This is quite an epiphany for me, and I am relieved to understand this about myself. My sister has been diagnosed with social anxiety disorder, but I never had any trouble being in a crowd or surrounded by chaos. I now recognize that this is because I was “checking out” in my own head. Now that I have chosen to give that up, I am finding myself reacting in a very similar manner as my sister when confronted with chaos and crowds.

Now that I know this about myself, I will start taking steps to deal with it. Half the battle for me is always identifying the issue. Now that I recognize that this is a problem, I can take steps to deal with it (including taking a Xanax, if needed).

I am encouraged because this is another sign that I really am integrating. I really am becoming more whole. In some ways, I am giving up a “super power” by letting go of dissociating, but I am giving myself the gift of presence.

Photo credit: Lynda Bernhardt

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Last night, I had a very disturbing dream that was really a flashback. People frequently have trouble identifying a nightmare as a flashback, so I thought I would share my nightmare and then explain the flashback elements.

Here was the dream. It might be triggering, so proceed with caution.

+++ sexual and ritual abuse triggers +++

Hub and I were about to make love. He wanted it, but I was just going along because I was supposed to. He wanted to move it outside to the back deck. (Our bedroom and house was nothing like our real one.) We continued on the deck with the lights on at night, and there was a building across the street where several apartments backed up to our deck. I feared that people were watching, so I asked hub to turn off the light. He turned off one light, but we were still illuminated, and I knew that someone was watching, videotaping us, and uploading it to YouTube. I was horrified but could not stop it.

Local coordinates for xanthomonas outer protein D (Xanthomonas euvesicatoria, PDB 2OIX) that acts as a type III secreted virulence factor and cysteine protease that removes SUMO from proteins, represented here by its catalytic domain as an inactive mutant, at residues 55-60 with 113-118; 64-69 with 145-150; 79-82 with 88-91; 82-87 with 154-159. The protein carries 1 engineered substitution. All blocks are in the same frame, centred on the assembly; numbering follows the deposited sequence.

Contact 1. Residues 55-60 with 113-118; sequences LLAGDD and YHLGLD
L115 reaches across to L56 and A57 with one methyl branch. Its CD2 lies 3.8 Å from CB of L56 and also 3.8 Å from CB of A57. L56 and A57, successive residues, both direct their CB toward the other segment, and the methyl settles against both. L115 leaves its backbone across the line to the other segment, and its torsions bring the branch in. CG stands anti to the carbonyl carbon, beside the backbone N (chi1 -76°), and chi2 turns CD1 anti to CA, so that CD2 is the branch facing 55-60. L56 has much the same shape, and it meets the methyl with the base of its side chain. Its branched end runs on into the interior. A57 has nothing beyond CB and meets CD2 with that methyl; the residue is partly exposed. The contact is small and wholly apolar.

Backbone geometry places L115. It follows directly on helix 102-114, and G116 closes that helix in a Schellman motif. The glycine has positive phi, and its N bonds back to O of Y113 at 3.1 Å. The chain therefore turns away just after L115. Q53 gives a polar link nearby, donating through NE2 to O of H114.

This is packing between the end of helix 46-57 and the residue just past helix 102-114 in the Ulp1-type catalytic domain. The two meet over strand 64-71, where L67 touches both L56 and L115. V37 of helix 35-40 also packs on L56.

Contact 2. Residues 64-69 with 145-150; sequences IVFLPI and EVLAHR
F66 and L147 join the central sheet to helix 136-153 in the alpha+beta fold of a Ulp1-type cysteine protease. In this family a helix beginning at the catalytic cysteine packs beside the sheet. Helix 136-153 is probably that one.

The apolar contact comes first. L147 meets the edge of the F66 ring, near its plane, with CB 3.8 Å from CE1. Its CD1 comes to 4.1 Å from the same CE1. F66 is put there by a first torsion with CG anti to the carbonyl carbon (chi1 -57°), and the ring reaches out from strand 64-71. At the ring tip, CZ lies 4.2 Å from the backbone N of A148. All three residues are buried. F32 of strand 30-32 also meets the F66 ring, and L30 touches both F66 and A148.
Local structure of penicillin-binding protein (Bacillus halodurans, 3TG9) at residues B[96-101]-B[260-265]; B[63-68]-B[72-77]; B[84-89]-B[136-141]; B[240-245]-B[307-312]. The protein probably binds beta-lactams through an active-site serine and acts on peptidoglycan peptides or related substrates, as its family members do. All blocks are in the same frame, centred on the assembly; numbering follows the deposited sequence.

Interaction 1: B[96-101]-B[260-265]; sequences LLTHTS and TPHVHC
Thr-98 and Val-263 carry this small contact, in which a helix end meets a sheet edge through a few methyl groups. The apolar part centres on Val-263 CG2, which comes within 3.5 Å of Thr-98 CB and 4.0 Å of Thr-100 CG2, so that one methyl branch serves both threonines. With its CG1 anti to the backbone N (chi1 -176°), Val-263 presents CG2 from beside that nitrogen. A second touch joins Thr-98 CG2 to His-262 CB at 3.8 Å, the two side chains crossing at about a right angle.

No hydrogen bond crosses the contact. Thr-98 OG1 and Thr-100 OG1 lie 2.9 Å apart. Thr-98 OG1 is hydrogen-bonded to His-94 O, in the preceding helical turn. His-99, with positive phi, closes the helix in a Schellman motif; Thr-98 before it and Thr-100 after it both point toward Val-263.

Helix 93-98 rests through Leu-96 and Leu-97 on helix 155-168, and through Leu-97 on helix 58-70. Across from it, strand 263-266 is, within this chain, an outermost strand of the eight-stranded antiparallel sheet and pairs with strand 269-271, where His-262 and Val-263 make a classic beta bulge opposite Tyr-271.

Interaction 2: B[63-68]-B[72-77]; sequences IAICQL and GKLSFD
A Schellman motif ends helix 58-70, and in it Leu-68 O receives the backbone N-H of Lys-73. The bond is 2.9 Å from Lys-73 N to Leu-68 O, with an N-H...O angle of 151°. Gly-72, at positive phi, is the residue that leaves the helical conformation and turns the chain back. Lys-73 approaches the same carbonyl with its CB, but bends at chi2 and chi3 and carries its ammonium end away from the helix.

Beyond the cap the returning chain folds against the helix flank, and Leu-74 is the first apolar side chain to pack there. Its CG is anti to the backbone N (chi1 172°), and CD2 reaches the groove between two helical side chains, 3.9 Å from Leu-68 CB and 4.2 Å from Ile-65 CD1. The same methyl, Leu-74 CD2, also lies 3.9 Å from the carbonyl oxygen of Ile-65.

Afterward, hub told me to clean the sheets. They were extremely messy and sticky, and his bodily fluids got all over me – my hands, my legs, and my whole body. I could feel it oozing down parts of my body, but I could not make it stop.

+++ end triggers +++

I awoke with a start. My heart was racing, and I was triggered.

This was a flashback, even though this particular sequence of events never happened. The flashback was in the feelings and my reaction to different things that did happen to me, such as not having a choice about sexual contact, being watched and on display for multiple people, being filmed, and being covered with bodily fluids after being raped.

I cannot eat cereal because I get triggered if a drop of milk oozes down my face. I suspected that this tied into the sexual abuse. This dream confirms that this is exactly why I react in the way that I do.

The reason that I awoke feeling triggered is because this was a flashback, not just a dream. For this reason, telling myself, “It was just a dream,” is not helpful afterward. Instead, I have to comfort myself. I have to soothe the hurting little girl inside who is still haunted by the horrors that I suffered as a little girl.